It is the opinion of men of affairs
that the whole trouble lies in tin
steady drift ot population to the cities
and the consequent cutting down of
the relative productivity of the farm.
In other words, there is a steady
growth in the consumption demand
without a corresponding increase in
the supply of the necessities ot' life.
Those linanciers ami railroad men
are not taking up this question in ;i
spirit of pure philanthropy. They real
ize that the agitation is bad tor businoss;
tiiat it is bringing about an inllamed
public opinion liighiy inimical
to big business, wiiicb, if not checked,
is almost certain to lead to what they
deem ill advised legislation, whien
will cripple industries, itelieving, as
they do, that natural causes have
brought about the great increase in
prices, they are determined to use
their great power, not alone of money,
but of conservative ability, to apply
the proper remedy and start the tide
of population back to the country
and t<> increased population. As James
I 11.11 U .. * .
.i. i i 111 rtti iiirv it u|>.
"Sixty-live per ot' our people
are living in tiie cities. In 1X00 4 per
cent were in the cities and towns, and
in l.viO only l."> per cent of Hie entire
population were living in the urban
comniunities. Now the condition
versed, and only 35 per cent of our
people sire tilling the soil.
"V'ou cannot tix the prices of products
by statute. If a tanner can get
Go cents a bushel for his coin, he is
not going to feed it to hogs and have
them die of cholera. Consequently the
price of meat is going up; and the
wage-earner will have hi turn to the
breadstulfs lor his food. This; is true
throughout the world."
President Taft is thoroughly with
tin- movement, and will aid il in every
way possible.
The governors of the agricultural
states, tin' states which need agricultural
populations, will help and an ac
tice campaign of education is to lie
carried on in New York, Chicago and
other great cent.'is of population.
In t.iis city, It. F. Yoakum, the
multi-millionaire railroad builder and
partner of Kdwin llawley in the Hawley-Yoakum
system, called upon the
people to g."t back to the I'arni.
Speaking of conditions lie said:
iimouni winch v. ill bo added to the
national wealth when the agricultural
potentialities of the south are developed
almost stagger the imagination.
It is a mistake to think that increased
agricultural products would lessen
the proceeds of the farmer. Instead
t.iis would multiply the profits of the
farm owner.
'Nothing would do more for good
citizenship and our industrial stability
than scattering the surplus population
of our cities into the tanning
regions of the south and southwest
such states as Georgia, Tennessee,
Alabama, Texas, Florida and Louisiana
offer unrivaled opportunities.
"Conditions of food supply and ad
vanced methods of agriculture work
are beginning to have their efleet upon
the neglected opportunities in tinsouth."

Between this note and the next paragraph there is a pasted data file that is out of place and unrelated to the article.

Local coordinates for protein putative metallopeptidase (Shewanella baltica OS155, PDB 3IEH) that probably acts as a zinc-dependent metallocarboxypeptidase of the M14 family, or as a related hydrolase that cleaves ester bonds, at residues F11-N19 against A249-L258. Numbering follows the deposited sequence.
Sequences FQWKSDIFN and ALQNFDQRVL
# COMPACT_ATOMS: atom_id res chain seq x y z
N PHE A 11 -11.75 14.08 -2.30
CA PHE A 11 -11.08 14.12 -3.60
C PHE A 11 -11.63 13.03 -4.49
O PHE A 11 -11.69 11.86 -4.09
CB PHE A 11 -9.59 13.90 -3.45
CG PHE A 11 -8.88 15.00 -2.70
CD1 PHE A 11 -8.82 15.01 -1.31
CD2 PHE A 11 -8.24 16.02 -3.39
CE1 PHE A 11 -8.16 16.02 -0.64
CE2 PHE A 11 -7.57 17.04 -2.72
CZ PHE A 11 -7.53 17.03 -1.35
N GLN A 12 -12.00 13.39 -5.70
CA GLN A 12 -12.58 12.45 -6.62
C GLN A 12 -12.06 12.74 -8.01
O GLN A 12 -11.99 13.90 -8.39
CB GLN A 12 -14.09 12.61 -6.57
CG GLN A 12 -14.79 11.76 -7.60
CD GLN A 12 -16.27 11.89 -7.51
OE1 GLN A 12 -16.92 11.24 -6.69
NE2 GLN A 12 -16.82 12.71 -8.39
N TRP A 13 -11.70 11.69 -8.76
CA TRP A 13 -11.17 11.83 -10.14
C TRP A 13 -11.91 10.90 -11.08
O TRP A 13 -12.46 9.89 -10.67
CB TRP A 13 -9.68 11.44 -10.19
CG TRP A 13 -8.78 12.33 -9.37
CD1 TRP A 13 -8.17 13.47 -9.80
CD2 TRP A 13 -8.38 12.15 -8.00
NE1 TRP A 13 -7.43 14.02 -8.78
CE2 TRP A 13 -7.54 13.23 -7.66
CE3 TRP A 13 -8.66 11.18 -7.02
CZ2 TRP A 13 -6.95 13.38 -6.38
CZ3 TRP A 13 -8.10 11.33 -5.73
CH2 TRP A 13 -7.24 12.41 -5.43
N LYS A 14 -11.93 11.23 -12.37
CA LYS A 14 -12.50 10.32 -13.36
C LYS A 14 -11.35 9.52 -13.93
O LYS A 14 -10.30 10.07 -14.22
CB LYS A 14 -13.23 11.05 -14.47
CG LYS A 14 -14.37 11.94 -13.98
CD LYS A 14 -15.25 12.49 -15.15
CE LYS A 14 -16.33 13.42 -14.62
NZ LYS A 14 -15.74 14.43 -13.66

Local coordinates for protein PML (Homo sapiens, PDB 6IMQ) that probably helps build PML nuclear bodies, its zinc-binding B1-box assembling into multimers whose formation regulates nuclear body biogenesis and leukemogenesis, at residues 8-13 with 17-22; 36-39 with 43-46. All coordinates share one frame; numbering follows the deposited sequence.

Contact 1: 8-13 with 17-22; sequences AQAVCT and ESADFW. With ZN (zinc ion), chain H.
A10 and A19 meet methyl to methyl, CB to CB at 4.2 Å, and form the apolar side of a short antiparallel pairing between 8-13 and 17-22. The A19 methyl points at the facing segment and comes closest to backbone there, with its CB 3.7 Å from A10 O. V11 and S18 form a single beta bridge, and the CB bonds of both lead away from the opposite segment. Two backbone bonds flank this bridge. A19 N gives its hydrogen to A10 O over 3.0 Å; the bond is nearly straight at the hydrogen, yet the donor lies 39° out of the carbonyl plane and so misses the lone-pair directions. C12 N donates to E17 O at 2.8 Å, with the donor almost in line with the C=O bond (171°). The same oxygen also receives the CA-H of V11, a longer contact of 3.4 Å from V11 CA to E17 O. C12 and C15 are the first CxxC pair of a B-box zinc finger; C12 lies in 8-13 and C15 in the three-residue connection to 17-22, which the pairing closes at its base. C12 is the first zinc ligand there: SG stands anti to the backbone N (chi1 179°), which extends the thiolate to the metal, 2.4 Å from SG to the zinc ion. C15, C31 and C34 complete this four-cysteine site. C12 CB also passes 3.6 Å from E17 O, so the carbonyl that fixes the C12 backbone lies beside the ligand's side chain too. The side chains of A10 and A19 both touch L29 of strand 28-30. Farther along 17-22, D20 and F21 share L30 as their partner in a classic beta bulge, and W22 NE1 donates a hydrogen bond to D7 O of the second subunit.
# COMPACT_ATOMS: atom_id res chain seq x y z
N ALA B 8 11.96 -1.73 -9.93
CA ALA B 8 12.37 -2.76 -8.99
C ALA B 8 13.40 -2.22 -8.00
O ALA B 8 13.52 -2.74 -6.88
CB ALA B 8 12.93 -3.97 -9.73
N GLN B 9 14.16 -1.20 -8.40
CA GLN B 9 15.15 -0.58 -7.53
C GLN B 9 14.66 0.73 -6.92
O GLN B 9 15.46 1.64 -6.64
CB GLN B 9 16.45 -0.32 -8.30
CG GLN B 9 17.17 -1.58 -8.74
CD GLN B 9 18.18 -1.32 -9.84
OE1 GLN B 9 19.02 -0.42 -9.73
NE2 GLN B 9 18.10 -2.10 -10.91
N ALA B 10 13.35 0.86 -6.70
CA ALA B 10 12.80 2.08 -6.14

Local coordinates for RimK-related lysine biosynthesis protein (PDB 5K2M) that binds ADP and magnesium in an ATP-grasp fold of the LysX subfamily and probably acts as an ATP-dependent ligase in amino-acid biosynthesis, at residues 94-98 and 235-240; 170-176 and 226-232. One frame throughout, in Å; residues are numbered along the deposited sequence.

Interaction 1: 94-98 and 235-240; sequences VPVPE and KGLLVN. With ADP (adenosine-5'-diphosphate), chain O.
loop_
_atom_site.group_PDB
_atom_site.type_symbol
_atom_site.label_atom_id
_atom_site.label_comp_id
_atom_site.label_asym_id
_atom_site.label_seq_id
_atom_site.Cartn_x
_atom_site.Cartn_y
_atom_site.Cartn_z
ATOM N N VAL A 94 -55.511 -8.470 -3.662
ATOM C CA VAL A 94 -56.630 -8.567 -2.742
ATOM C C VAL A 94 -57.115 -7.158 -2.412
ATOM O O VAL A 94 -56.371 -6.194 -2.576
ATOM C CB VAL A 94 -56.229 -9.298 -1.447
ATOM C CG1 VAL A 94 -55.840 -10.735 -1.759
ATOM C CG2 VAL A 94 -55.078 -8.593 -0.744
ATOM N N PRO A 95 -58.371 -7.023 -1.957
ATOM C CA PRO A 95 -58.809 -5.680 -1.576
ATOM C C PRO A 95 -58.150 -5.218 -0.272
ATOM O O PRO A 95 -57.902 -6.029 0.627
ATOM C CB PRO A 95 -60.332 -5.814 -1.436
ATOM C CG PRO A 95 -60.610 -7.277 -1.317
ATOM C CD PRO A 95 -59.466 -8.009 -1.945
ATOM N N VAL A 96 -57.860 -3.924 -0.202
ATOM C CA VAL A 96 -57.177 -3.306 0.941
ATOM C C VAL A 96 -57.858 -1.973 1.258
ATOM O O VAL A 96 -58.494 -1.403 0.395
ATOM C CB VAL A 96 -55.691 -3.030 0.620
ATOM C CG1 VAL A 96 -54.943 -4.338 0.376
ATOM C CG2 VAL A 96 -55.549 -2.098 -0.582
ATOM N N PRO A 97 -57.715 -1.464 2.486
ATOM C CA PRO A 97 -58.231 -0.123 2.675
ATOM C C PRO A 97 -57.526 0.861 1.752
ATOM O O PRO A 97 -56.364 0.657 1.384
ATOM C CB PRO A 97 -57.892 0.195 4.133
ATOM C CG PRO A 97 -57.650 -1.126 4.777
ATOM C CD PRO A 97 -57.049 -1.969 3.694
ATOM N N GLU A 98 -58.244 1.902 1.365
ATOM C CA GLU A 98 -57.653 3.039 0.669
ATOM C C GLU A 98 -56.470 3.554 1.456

"It. has talon 10 years with a steady |
increase in the price of foodstuffs to j
reach the present level o" prices that
are prohibitive for the poor. Tin 1
shows liiat increased production is tin
hope, the only hope, for lowering
prices and bringing the cost of living
within tin- existing wage scale. Were
the south s icpn senuilivos in cony.jess
as alert and ag:ri" .-sive as many
of those from the west and north
V.c.1 IliiVi V.I- Should iOOll I'll
lint ilx1 support of ili>' federal gov
rtnniciit into tlii' development of the
groat ontorprisi's for draining in;
lions of aeres of swamp lands that now
produce nothing. but which would,
when hroiw'nt under cultivation, product'
sutlicicnt to have a general el
feet upon foodstuff prices.
Alleged That Charges By Railroads
Are Unreasonable.
Washington, D. C. I nreasonab'e,;
< xcossivo and discriminatory rateBon
ii iiis and v< netatdea from Florida toj
various! destinations in tin- I nited j
Slates nrf! alleged '<? 1j? charged l?y :
t.</ri ti rn and eastern railroads. The
.11 .< j.?ii it his w ei<; iuoukni by i i i Kinrida
Fruit and Vegetable Association
UK"in>.I several inlersiale carriers Ar
ft i men I s in liie < use were siiLnnitte I
in tin- interstate commission aeeoinpanied
by briefs. Tho case involves
tariffs nn nil rail traiis|>ortatlbn of
fruits and vegetables from Florida
points to every oIIht part of the
count i y.
East India Cotton Imported.
Montgomery, Ala. For tho llr.st
time in tho hiHtory of the Montgom
?*i y cotton market fifty Imles of l'.a.st
India cotton arrived Immv for an Alabama
Rockefeller Gives to Southern Colleges
New York City. John 1?. Iloekcf"!I
r has made conditional gifts of $7'.,
000 towards J..'.om,??o(.? to the Batem college
for women, at \\ im-.ton-Salem, .V
(', and (<I $-(*>,(too towards $ ioo.'.iii
to t ie (leorgetown College, tieorgetown.
K v
Castro Lejvet; for Terierite.
Caracas, Venezuela. I'nvute coi
r<'s|ioiulerK>* now in the possession
of Ihu KoveniiiH.it rclat*-a ln.ii lor...
? r i rosiacnt i ;ij"iro una leli .ouiuk<i.
-pain, for i > iii'i'ilc. Canur> Inlands,